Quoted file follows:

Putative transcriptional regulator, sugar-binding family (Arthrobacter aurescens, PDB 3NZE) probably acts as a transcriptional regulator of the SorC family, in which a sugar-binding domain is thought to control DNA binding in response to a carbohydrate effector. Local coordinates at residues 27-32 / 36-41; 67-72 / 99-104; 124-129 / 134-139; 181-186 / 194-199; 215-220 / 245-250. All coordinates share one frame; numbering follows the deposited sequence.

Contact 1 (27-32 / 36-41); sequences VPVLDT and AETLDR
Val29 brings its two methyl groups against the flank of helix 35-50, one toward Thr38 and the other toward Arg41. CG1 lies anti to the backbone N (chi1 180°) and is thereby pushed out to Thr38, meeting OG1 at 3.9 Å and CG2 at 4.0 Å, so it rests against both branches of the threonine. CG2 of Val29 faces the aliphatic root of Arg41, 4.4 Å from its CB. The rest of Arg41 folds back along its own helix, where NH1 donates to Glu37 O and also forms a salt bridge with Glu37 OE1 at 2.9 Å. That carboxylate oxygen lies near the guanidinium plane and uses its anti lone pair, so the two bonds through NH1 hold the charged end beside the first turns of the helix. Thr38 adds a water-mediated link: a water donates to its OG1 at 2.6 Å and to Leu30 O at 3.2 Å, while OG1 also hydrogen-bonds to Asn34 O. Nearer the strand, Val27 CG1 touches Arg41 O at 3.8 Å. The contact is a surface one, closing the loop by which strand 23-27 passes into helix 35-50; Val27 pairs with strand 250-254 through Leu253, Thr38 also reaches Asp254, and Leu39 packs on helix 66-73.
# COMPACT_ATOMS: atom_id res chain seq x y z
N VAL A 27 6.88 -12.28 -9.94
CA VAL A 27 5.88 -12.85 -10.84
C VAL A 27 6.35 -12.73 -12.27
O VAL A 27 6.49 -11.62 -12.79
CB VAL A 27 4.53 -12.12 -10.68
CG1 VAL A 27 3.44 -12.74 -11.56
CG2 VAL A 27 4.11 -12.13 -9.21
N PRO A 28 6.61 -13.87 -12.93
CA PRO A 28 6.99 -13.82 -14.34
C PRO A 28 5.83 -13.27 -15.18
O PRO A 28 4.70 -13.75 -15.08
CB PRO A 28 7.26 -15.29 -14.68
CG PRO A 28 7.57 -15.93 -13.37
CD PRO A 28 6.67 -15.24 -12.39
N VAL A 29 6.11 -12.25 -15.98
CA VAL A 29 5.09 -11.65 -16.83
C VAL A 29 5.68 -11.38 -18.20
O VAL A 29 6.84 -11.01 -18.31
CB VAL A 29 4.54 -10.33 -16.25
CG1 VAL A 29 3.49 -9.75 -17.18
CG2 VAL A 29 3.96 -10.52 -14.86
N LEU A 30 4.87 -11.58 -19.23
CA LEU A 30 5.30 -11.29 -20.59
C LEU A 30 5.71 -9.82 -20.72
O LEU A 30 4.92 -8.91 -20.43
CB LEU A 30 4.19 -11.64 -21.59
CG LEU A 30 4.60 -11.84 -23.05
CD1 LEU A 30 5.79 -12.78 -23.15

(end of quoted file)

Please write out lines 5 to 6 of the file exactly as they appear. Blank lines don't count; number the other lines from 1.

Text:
N VAL A 27 6.88 -12.28 -9.94
CA VAL A 27 5.88 -12.85 -10.84